Canada, as well as the United States and Mexico will be participating and federal Natural Resources Minister Seamus O’Regan has initiated a call with his U.S. and Mexico counterparts to take place today to develop a strategy so the three countries will be able to present a united North American position tomorrow.

It is in the interest of all three North American countries that this Saudi Arabia – Russia price war end. With O’Regan taking the initiative in this matter, it does show interest from the federal government in solving the output dilemma.

Aid from the Trudeau Government

With regard to direct aid to the energy industry in Alberta, Saskatchewan and Newfoundland and Labrador, Prime Minister Trudeau has continuously responded during his daily media availabilities that the government has developed programs to help workers.

Two weeks ago Finance Minister Morneau said that aid for the energy industry was coming in a matter of “hours, if not days” and of course that has not happened.

However, a CBC article quotes Alberta’s energy minister Sonja Savage as saying “we’re working very closely with them” (federal government). She anticipates a package from the federal government “very shortly” and it would provide help with the financing challenges that the oil patch is facing. She made these remarks during the annual CAPP conference, held this year online.

She pointed out that there are three factors which have combined together to cause severe pain; the Saudi Arabia –Russia oil output, problems with accessing funding from equity markets and COVID-19 which has cut demand as Canadian business shuts down and people self-isolate.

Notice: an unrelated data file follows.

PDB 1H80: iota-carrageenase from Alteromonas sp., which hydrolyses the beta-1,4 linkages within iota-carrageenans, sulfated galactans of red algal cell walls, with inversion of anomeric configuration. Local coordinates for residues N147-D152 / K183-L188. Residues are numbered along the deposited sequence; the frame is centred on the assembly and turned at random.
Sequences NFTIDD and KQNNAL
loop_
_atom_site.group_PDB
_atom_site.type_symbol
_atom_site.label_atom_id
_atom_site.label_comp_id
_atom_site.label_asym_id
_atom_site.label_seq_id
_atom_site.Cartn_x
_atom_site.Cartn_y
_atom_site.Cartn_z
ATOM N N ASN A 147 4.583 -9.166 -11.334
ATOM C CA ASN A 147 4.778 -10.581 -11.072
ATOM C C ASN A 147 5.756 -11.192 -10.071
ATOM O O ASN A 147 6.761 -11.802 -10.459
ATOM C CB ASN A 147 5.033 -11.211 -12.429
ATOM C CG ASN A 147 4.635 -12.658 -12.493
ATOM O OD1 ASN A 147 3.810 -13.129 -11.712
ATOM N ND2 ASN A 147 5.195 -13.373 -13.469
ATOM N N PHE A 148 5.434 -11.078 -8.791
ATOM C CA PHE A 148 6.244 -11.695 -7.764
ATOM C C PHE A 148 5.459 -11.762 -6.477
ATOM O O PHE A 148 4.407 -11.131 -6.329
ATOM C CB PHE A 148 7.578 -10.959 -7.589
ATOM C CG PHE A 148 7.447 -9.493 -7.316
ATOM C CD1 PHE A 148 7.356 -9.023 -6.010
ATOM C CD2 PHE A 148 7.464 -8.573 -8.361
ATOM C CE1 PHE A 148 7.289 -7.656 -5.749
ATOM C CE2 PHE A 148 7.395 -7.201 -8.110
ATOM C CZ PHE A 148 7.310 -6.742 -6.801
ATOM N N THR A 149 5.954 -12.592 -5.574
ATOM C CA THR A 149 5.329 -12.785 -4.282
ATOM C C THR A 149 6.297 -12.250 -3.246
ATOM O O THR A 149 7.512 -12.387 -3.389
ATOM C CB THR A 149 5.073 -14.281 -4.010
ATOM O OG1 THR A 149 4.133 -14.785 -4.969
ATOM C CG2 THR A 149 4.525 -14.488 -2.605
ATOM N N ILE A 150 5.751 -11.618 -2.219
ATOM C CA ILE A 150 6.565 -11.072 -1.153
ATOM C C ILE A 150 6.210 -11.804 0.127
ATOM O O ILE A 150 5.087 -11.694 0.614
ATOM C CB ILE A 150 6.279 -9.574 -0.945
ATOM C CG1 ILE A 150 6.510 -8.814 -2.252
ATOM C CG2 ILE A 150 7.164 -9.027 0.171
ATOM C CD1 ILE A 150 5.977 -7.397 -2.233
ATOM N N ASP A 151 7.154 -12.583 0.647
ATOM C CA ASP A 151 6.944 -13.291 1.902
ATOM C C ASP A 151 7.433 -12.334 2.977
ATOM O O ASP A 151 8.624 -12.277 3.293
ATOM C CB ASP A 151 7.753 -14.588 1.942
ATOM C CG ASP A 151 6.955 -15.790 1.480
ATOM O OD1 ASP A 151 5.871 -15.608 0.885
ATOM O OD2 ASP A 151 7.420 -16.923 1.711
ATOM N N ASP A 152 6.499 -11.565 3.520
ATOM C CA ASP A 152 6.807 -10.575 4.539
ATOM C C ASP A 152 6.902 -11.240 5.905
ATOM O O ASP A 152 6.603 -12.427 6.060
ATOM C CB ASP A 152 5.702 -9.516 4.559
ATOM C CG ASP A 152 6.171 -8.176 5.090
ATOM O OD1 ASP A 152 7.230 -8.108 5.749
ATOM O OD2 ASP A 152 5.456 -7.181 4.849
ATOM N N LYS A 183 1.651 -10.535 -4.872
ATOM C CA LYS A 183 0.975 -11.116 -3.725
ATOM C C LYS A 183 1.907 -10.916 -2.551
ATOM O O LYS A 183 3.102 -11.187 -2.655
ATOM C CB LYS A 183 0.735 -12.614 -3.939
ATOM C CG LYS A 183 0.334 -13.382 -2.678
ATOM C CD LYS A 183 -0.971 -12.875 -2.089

Savage said “I still believe that they’re working very diligently on it, the federal government.”

When asked recently about a bailout package for the energy industry, Trudeau’s response was that his government has concentrated on help for workers and his only mention of the industry itself came as he lumped airlines and tourism together with the energy as suffering from the economic challenges occasioned by COVID-19.

Columnist Lorne Gunter in his April 7 piece wrote that the Liberals are being pushed to ignore the energy industry during the pandemic. However as he points out, the pandemic has demonstrated how important the industry is in the building of personal protection equipment such as acrylic masks, chemicals needed for COVID-19 tests, keeping the power on in the ICU and heating manufacturing plants with natural gas.